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August 1988

Permeability of Human Cornea and Sclera to Sulfonamide Carbonic Anhydrase Inhibitors

Author Affiliations

From the Departments of Physiology and Ophthalmology, Medical College of Wisconsin, Milwaukee (Dr Edelhauser); and the Department of Pharmacology and Therapeutics, University of Florida School of Medicine, Gainesville (Dr Maren).

Arch Ophthalmol. 1988;106(8):1110-1115. doi:10.1001/archopht.1988.01060140266039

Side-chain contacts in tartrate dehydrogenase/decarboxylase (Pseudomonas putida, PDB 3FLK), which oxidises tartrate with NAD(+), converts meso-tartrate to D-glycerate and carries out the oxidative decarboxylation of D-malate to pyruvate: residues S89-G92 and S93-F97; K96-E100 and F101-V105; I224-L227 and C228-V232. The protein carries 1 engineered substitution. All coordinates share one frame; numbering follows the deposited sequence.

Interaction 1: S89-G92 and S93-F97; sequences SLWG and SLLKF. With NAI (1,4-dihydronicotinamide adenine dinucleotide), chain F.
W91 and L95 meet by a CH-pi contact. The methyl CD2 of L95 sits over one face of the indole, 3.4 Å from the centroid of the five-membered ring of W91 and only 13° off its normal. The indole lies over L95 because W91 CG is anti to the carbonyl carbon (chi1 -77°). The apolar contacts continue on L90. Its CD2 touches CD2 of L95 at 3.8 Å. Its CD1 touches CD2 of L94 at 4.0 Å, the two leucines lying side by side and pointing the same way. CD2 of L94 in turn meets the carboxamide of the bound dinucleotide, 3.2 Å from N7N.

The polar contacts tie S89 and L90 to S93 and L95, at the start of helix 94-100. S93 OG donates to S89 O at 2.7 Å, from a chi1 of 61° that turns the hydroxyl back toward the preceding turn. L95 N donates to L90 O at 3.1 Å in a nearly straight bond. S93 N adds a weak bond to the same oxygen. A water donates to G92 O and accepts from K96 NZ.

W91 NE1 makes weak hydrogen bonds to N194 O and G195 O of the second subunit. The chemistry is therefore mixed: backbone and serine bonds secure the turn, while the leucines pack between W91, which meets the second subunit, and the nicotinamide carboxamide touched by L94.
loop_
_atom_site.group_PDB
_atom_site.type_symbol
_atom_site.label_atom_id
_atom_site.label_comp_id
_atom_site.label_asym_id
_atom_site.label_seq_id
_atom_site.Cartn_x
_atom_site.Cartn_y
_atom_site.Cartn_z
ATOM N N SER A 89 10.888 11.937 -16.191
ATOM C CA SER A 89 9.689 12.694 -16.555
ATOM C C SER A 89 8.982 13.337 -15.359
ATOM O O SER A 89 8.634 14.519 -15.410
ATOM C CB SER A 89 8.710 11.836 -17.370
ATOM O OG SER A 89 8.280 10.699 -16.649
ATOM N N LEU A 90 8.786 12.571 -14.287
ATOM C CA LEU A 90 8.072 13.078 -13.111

• Corneal penetration of sulfonamide carbonic anhydrase inhibitors for topical treatment of glaucoma has been tested in human eye bank and rabbit tissue. Paired corneas, with the epithelia intact or removed, and excised sclera were perfused in vitro. Corneal permeability (Kp) to methazolamide and ethoxzolamide was similar in both species, but for benzolamide and bromacetazolamide the Kp was greater in humans. Human corneas without epithelium had Kp the same as scleral Kp. Topical methazolamide (6 mmol/L) was studied in vivo in rabbits and in ten humans before cataract surgery. The mean (±SE) concentration in the rabbit aqueous was 3.2 ± 1.4 μmol/L at eight minutes and 1.2 ± 0.16 μmol/L at one hour. In humans, less than 0.2 μmol/L was detected at eight minutes; at one hour none was detected in three cases, and 0.4 ± 0.08 μmol/L was detected in four cases. Lower permeability in humans than rabbits may result from a fourfold greater blinking rate, a twofold greater tear turnover, and a twofold lower corneal/conjunctival area.